“Ultimately, this is a story of hope, because these astronauts were dreaming of the future that is unfolding today,” said Cabana. Generations of people around the world will learn who these brave astronauts were and how their legacies live on through the Apollo successes and beyond.”

The exhibit “showcases clothing, tools and models that define the men as their parents, wives and children saw them as much as how the nation viewed them.”

The main focus was to introduce the astronauts to generations who never met them and may not know much about them or the early space program, says NASA.

“This lets you now meet Gus Grissom, Ed White and Roger Chaffee as members of special families and also as members of our own family,” said NASA’s Luis Berrios, who co-led the tribute design that would eventually involve more than 100 designers, planners and builders to realize.

“You get to know some of the things that they liked to do and were inspired by. You look at the things they did and if anyone does just one of those things, it’s a lifetime accomplishment and they did all of it and more.”

Apollo 1 astronauts Gus Grissom, Ed White II and Roger Chaffee stand near Cape Kennedy’s Launch Complex 34 during mission training in January 1967. On Jan. 27, 1967, the three astronauts were preparing for what was to be the first manned Apollo flight. The astronauts were sitting atop the launch pad for a pre-launch test when a fire broke out in their Apollo capsule and they perished. Credit: NASA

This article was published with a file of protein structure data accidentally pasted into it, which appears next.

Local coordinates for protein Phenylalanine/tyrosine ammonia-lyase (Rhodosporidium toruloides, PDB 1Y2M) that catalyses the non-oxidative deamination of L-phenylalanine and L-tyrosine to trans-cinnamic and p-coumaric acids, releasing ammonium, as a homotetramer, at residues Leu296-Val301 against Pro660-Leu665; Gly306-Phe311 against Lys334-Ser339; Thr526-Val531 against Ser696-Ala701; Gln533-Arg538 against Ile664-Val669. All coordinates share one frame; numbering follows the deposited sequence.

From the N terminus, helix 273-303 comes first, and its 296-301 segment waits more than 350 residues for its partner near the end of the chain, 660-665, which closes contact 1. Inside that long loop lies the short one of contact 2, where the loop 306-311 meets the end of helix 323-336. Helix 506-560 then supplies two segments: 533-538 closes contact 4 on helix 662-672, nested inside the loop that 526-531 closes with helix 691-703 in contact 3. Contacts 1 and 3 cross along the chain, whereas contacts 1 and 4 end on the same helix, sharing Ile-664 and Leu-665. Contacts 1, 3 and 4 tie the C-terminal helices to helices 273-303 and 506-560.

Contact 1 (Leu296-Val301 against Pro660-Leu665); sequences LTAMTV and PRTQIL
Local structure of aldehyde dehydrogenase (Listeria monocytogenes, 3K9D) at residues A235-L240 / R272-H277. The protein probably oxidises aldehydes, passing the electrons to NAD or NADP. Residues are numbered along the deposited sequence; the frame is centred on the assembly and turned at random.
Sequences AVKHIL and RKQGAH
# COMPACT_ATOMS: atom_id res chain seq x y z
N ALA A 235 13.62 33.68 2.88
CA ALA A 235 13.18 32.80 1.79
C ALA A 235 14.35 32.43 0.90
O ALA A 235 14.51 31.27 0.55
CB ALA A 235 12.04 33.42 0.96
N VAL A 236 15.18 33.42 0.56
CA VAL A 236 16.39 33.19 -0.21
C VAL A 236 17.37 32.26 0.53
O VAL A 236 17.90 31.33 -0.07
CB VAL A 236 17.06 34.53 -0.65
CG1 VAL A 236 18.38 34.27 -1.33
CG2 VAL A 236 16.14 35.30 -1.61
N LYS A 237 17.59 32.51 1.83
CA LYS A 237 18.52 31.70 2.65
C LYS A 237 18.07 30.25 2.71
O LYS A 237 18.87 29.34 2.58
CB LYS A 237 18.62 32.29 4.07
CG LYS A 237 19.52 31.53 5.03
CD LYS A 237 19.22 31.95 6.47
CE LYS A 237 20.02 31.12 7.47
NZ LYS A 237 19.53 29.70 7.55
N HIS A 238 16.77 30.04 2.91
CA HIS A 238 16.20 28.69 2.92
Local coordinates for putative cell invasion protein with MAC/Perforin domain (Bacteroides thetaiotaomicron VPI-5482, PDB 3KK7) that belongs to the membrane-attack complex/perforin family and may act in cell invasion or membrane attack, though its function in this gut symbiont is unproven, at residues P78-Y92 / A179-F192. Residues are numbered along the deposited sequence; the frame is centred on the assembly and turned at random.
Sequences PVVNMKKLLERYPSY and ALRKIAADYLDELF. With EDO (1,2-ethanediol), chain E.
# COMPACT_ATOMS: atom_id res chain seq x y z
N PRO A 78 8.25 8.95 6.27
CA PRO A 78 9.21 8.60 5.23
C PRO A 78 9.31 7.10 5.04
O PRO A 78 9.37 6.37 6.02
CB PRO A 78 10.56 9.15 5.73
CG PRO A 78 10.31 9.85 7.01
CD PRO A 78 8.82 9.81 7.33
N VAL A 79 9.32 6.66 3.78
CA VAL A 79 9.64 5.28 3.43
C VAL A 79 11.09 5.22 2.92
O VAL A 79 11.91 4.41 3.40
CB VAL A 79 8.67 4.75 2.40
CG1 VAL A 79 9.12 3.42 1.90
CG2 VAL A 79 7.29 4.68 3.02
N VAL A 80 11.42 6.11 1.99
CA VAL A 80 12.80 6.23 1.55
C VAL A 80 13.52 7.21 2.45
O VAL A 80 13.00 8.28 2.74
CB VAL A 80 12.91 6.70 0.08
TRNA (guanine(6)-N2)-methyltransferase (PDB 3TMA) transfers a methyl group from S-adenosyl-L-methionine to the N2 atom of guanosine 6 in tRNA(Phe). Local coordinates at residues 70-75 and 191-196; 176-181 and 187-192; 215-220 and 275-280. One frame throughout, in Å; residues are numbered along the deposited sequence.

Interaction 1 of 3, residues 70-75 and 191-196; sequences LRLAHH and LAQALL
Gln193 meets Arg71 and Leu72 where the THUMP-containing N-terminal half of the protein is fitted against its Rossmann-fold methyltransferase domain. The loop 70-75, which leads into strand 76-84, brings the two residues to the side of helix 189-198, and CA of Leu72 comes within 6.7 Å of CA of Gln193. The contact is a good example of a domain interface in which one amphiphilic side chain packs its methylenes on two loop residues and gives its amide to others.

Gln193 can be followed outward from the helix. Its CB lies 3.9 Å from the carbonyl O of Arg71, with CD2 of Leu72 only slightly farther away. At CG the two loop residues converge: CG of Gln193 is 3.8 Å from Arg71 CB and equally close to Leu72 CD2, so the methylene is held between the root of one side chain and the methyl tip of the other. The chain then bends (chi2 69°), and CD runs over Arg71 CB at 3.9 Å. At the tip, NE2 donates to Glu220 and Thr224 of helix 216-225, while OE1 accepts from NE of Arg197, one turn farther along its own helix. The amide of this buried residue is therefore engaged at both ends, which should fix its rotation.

The crew and the Apollo 1 command module were stacked atop the Saturn 1B rocket at Launch Complex 34 on what is now Cape Canaveral Air Force Station in Florida.

During the “plugs out” test the Saturn 1B rocket was not fueled. But the fatal flaw was the atmosphere of pure oxygen for the astronauts to breath inside the sealed Apollo 1 command module which was pressurized to 16.7 psi.

The three-part hatch that was in place on the Apollo 1 spacecraft is shown in a tribute to the crew of Apollo 1 who perished in a fire at the launch pad on Jan. 27, 1967 during training for the mission. This is the first time any part of the Apollo 1 spacecraft has been displayed publicly and is part of the tribute exhibit at NASA’s Kennedy Space Center, Florida. A version of the hatch after it was redesigned is also showcased as an example of improvements NASA made throughout the agency and to the Apollo spacecraft that would later carry astronauts to the moon. Credit: Ken Kremer/kenkremer.com

Another significantly contributing fatal flaw was the inward opening three layered hatch that took some 90 seconds to open under the best of conditions.

After working all afternoon through the practice countdown and encountering numerous problems, something went terribly awry. Without warning a flash fire erupted in the cockpit filled with 100 percent oxygen and swiftly spread uncontrollably creating huge flames licking up the side of the capsule, acrid smoke and a poisonous atmosphere that asphyxiated, burned and killed the crew.